... is budget analysis ace Kei Koizumi of AAAS. And not just because he works for the same company as ScienceInsider, and his office is downstairs.
His initial take on the House-proposed stimulus package is a must-read:
The draft stimulus appropriations bill contains $13.3 billion in R&D funding, $9.9 billion for the conduct of research and development and $3.4 billion for R&D facilities and large research equipment, mostly extramural. Adding in another $2.5 billion in non-R&D but science and technology-related funding brings total science and technology-related funding in the stimulus to nearly $16 billion. There is also additional money for higher education construction and other education spending of interest to academia.
The bill requires nearly all of the funding to be awarded within 120 days of when the President signs the bill into law, with staggered deadlines of 30 days for formula funds, 90 days for competitive grants, and 120 days for competitive grants in brand-new programs, with the intention of spending the funding as quickly as possible to provide immediate economic stimulus.
But in a nod to concerns about possible waste and fraud in the enormous appropriations bill, there are extensive accountability and transparency mandates in the bill, including separate appropriations for agency inspectors general and the Government Accountability Office (GAO) to monitor stimulus spending, a set-aside within programs for oversight spending, and the establishment of a new Recovery Act Accountability and Transparency Board to monitor and oversee all spending. There will also be a recovery.gov web site to provide detailed public disclosure of stimulus spending.
Key R&D funding agency highlights of the bill include:
National Science Foundation (NSF) - $3.0 billion (note: FY 2008 total budget $6.0 billion). There would be $2.5 billion for Research and Related Activities (R&RA), $100 million for education and human resources programs, and $400 million for major research equipment and facilities construction. Within R&RA, $2.0 billion would go to research grants, $300 million to the Major Research Instrumentation program (FY 08: less than $100 million), and $200 million to the Academic Research Infrastructure program, dormant since FY 1996, for competitively awarded university laboratory construction grants.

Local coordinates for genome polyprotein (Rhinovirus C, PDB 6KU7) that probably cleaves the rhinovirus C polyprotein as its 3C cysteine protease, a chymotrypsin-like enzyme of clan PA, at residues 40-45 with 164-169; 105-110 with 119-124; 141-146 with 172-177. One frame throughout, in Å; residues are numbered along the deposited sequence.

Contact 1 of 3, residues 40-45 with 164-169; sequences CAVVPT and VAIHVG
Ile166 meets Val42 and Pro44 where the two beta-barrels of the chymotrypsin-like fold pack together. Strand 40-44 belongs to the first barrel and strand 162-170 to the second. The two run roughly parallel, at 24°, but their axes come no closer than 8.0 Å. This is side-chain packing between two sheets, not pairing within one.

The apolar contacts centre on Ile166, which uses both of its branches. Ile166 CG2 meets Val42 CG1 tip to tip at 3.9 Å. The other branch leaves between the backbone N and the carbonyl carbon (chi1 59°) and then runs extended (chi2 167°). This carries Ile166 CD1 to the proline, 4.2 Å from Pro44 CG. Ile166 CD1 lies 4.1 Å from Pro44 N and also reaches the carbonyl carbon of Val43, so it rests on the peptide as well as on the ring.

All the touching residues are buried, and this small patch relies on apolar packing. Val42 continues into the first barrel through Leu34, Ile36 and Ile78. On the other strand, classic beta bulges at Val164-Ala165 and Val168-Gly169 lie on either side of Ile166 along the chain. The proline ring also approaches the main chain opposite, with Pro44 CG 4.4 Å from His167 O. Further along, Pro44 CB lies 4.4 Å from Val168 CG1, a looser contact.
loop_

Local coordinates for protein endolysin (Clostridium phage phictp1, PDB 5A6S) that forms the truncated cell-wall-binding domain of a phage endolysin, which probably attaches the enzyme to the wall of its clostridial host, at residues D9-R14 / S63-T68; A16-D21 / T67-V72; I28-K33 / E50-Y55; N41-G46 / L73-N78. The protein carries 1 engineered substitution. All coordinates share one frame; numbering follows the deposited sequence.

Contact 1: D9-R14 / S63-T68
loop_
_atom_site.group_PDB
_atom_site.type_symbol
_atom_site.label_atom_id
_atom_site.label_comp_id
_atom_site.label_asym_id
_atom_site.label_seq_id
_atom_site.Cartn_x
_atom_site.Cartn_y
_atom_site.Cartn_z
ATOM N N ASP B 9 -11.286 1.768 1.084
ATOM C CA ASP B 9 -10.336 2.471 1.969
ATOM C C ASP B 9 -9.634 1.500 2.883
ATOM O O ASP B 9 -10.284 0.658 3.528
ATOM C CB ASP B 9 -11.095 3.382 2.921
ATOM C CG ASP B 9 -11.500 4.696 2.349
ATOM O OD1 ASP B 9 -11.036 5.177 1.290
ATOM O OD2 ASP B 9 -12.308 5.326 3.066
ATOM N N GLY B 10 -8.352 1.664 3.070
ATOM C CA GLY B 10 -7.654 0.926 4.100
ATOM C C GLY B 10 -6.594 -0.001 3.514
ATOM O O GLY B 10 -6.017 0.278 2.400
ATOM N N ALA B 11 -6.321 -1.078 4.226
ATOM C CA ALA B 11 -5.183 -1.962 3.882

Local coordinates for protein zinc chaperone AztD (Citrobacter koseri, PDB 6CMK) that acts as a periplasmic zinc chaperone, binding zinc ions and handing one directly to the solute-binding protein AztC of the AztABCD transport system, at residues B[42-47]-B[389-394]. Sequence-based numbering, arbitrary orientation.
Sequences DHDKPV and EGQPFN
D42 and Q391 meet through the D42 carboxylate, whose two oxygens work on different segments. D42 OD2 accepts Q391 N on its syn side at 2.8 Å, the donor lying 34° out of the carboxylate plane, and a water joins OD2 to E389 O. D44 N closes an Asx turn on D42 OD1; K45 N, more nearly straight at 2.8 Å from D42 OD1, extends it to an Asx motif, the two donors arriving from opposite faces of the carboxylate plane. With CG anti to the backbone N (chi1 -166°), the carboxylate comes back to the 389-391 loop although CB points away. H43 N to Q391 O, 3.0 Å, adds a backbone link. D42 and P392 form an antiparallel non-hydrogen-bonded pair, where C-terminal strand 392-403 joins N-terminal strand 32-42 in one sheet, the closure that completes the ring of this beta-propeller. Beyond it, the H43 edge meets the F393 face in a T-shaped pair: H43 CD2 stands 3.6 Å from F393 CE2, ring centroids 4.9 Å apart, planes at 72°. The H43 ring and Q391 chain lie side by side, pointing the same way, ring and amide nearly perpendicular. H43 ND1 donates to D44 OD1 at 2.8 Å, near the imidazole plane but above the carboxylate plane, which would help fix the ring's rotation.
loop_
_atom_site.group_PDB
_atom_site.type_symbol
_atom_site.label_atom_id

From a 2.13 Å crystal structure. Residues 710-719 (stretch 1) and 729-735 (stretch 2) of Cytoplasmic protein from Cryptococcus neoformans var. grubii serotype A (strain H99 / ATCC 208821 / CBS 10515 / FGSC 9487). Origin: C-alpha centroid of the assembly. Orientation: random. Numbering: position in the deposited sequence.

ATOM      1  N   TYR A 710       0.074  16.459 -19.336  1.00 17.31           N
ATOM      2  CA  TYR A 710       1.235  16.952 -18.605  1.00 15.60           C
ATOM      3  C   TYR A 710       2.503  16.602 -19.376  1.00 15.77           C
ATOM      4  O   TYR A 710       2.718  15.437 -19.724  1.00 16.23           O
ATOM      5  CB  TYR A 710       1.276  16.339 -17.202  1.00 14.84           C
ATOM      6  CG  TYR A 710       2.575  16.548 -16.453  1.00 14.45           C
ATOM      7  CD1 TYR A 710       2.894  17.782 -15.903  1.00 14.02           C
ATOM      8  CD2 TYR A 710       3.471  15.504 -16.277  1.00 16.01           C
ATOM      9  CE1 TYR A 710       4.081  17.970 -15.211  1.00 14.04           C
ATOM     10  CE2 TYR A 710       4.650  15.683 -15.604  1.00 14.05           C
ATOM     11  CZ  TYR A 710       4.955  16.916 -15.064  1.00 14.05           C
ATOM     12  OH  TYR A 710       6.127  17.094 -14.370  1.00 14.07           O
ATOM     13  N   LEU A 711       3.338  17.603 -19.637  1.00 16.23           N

National Institutes of Health (NIH) - $3.9 billion (FY 08: $29.5 billion). $1.5 billion would be distributed proportionally among the NIH ICs to fund research, divided equally between FY 2009 and FY 2010 funding of $750 million each year. There would be $500 million for intramural construction in the Buildings and Facilities account, and $1.5 billion for competitively awarded extramural construction grants through a National Center for Research Resources (NCRR) program that has been dormant for the last few years. And $400 million would be transferred from the Agency for Healthcare Research and Quality (AHRQ) for 'health care comparative effectiveness research.'
Department of Energy (DOE) energy programs - The bill would provide $2.0 billion for energy efficiency and renewable research, development, demonstration, and deployment projects, of which $800 million is set aside for biomass (FY 08: $198 million) and $400 million for geothermal energy (FY 08: $20 million).
Department of Energy (DOE) Office of Science - There would be $2.0 billion (FY 08: $4.0 billion) for a mix of extramural basic research, DOE laboratory research, facilities upgrades and construction, and advanced scientific computing. Of the total, $400 million would be carved out to start up the ARPA-E (Advanced Research Projects Agency - Energy), authorized in the America COMPETES Act of 2007 but never appropriated until now.
NASA - $600 million (FY 08: $17.1 billion). There would be $400 million for Science, of which $250 million would be dedicated solely to earth science climate research missions mentioned in a 2007 National Academies Decadal Study as requiring extra funds to stay on track, $150 million for aeronautics research, and $50 million for NASA to recover from 2008 natural disasters.
NIST - $520 million (FY 08: $737 million). There would be $100 million for NIST lab research, $70 million for the Technology Innovation Program (formerly the ATP), $30 million for the Manufacturing Extension Partnership, and $300 million for a competitively awarded extramural construction grants program that was congressionally initiated a few years ago but only received $30 million for one year.
DOD - There would be $350 million for energy-related R&D.
HHS BARDA - There would be $430 million for advanced biodefense countermeasures R&D for (FY 08: $102 million) in the new Biomedical Advanced Research and Development Authority (BARDA).
More details will be available shortly.